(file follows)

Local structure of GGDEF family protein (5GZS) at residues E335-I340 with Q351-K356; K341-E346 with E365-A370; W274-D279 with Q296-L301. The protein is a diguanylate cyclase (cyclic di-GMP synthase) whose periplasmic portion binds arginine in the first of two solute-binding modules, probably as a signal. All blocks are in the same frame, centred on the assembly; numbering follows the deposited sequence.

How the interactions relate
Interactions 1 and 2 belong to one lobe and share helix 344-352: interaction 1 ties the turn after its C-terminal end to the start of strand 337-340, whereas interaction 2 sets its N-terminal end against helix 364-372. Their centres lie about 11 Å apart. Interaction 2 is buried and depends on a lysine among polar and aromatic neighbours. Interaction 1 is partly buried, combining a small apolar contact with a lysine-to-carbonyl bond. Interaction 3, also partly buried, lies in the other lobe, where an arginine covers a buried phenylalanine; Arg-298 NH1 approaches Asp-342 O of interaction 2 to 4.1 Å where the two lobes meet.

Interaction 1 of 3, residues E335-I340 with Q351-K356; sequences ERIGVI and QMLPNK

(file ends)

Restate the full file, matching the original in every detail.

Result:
Local structure of GGDEF family protein (5GZS) at residues E335-I340 with Q351-K356; K341-E346 with E365-A370; W274-D279 with Q296-L301. The protein is a diguanylate cyclase (cyclic di-GMP synthase) whose periplasmic portion binds arginine in the first of two solute-binding modules, probably as a signal. All blocks are in the same frame, centred on the assembly; numbering follows the deposited sequence.

How the interactions relate
Interactions 1 and 2 belong to one lobe and share helix 344-352: interaction 1 ties the turn after its C-terminal end to the start of strand 337-340, whereas interaction 2 sets its N-terminal end against helix 364-372. Their centres lie about 11 Å apart. Interaction 2 is buried and depends on a lysine among polar and aromatic neighbours. Interaction 1 is partly buried, combining a small apolar contact with a lysine-to-carbonyl bond. Interaction 3, also partly buried, lies in the other lobe, where an arginine covers a buried phenylalanine; Arg-298 NH1 approaches Asp-342 O of interaction 2 to 4.1 Å where the two lobes meet.

Interaction 1 of 3, residues E335-I340 with Q351-K356; sequences ERIGVI and QMLPNK